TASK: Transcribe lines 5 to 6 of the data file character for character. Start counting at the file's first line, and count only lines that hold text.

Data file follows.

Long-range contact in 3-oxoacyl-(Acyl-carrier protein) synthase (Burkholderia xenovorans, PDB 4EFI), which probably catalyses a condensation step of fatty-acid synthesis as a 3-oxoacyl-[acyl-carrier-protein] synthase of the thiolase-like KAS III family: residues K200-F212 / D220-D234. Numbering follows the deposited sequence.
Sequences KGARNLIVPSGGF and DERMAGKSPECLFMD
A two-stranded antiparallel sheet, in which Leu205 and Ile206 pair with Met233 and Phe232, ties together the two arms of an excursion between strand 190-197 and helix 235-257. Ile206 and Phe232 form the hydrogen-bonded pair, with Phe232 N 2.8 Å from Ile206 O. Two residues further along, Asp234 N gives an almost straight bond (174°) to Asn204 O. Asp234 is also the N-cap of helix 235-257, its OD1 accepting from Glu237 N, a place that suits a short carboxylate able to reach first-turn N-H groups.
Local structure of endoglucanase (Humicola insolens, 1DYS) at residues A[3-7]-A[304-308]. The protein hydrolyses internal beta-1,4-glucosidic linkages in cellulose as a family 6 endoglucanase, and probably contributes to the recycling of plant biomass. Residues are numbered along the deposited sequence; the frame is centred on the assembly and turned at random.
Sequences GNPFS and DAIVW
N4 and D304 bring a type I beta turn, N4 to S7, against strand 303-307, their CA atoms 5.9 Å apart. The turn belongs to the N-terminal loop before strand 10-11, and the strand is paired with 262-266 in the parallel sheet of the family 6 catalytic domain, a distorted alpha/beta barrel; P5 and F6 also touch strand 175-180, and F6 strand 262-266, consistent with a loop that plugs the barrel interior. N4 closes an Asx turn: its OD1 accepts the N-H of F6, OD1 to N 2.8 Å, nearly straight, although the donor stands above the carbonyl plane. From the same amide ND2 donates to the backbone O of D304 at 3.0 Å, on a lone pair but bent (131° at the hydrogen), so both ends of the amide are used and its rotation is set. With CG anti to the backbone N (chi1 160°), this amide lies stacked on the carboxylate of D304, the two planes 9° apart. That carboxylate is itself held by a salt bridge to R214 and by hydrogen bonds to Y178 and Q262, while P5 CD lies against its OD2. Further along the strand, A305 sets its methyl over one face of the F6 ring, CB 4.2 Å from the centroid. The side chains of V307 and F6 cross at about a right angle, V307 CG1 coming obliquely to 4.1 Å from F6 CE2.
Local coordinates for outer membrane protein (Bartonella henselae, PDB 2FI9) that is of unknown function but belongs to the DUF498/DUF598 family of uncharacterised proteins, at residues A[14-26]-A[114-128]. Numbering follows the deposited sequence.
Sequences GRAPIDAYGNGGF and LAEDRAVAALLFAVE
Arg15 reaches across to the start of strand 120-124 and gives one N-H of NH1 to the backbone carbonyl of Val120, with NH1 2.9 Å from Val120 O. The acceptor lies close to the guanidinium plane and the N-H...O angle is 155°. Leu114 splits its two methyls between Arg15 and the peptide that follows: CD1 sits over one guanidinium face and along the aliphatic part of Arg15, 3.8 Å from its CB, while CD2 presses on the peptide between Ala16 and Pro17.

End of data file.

Sequences GNPFS and DAIVW
N4 and D304 bring a type I beta turn, N4 to S7, against strand 303-307, their CA atoms 5.9 Å apart. The turn belongs to the N-terminal loop before strand 10-11, and the strand is paired with 262-266 in the parallel sheet of the family 6 catalytic domain, a distorted alpha/beta barrel; P5 and F6 also touch strand 175-180, and F6 strand 262-266, consistent with a loop that plugs the barrel interior. N4 closes an Asx turn: its OD1 accepts the N-H of F6, OD1 to N 2.8 Å, nearly straight, although the donor stands above the carbonyl plane. From the same amide ND2 donates to the backbone O of D304 at 3.0 Å, on a lone pair but bent (131° at the hydrogen), so both ends of the amide are used and its rotation is set. With CG anti to the backbone N (chi1 160°), this amide lies stacked on the carboxylate of D304, the two planes 9° apart. That carboxylate is itself held by a salt bridge to R214 and by hydrogen bonds to Y178 and Q262, while P5 CD lies against its OD2. Further along the strand, A305 sets its methyl over one face of the F6 ring, CB 4.2 Å from the centroid. The side chains of V307 and F6 cross at about a right angle, V307 CG1 coming obliquely to 4.1 Å from F6 CE2.